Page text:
Yesterday

December 8, 2010

It was cold and especially dark the night of December 8, 1980. It wasn’t snowing, but you could tell it was about to. I spent the night working, or more accurately sitting, in the Sears Key booth at Woodland Mall in Grand Rapids, Michigan. As often as I could I dialed the rotary phone and talked with my friends. The life of a key booth technician, while it has its rewards, is a lonely one. The only thing to keep me company was a black and white television with rabbit ears or the occasional customer in search of a key.

It was a Monday night, so that meant NFL football. Patriots verses Dolphins as I remember it, though for the life of me I can’t remember who won or if they even finished the game. As happens during the holiday season, we’d gone to extended hours. For me that meant an additional $3.35 in my pocket.

As closing time neared I turned off the outside lights to discourage any last minute customers. I made one last call to my girlfriend to tell her I’d pick her up in 15 minutes when it happened. At first I thought I had heard it wrong. Howard Cosell had just said John Lennon was dead. Dead? How can that be?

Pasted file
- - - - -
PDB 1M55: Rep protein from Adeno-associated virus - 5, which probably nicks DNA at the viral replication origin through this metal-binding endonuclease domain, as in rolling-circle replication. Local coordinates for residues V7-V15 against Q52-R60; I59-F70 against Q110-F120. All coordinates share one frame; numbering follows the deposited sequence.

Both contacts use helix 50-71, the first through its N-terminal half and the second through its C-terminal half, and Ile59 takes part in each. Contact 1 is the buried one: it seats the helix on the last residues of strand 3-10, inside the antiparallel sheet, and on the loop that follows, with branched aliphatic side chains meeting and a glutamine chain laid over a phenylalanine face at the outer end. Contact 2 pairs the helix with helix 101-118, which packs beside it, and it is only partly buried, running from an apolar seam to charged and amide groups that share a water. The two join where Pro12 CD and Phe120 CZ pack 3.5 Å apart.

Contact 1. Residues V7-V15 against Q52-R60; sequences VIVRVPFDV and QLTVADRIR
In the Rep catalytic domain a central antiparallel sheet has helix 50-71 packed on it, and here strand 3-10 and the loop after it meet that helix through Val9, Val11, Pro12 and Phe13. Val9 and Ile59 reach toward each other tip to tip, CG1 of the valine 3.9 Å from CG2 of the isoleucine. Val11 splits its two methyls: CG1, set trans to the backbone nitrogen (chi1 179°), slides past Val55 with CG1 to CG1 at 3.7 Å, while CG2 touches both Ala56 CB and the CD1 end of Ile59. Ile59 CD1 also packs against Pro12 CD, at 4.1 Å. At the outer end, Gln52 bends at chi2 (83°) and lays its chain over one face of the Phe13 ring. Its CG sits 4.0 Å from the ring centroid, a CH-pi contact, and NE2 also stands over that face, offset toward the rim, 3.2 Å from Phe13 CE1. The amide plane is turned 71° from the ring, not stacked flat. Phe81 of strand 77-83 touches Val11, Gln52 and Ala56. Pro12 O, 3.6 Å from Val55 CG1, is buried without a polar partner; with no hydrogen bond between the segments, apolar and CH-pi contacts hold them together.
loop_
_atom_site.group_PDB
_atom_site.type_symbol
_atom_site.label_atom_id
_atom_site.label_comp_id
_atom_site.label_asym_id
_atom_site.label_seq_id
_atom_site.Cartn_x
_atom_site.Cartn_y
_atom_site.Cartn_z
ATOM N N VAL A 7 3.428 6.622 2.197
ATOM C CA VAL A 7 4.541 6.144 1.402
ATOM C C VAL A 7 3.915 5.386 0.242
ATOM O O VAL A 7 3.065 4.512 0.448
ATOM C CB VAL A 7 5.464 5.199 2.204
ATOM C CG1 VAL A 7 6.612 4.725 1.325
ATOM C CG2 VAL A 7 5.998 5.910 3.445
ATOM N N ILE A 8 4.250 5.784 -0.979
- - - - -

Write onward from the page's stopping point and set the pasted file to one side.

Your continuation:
Beatles don’t die. John did. He was shot. Who shoots the Beatles?! It was one of those moments when you want to be with other people, or at least to communicate with them, to share an unfolding experience with others instead of being alone. We yearn to connect. Without even closing out the register I simply grabbed my keys, locked up and got in my lime green Pinto station wagon.

As if on cue, it started to snow. It was one of those snowfalls that are beautiful at first, but as it continues on, you begin to think it is less beautiful.

When I hit the ignition, the radio, as it always did back in the day, came on at full volume. Music on this night, however, didn’t seem to fit the bill. I needed information. News, sports and information back then was on AM radio. I knew that because my Grandpa listened to his beloved Tigers on WJR – Detroit. For the first time ever I switched my radio to AM.

We eventually made it to my house. My friends who had heard the news came over, as well. In near radio silence we watched television, broadcast television. Ted Koppel told us the story that even today, 30 years later, is hard to fathom, if not impossible to understand. That night, together, until the networks signed off, we watched…

Yesterday.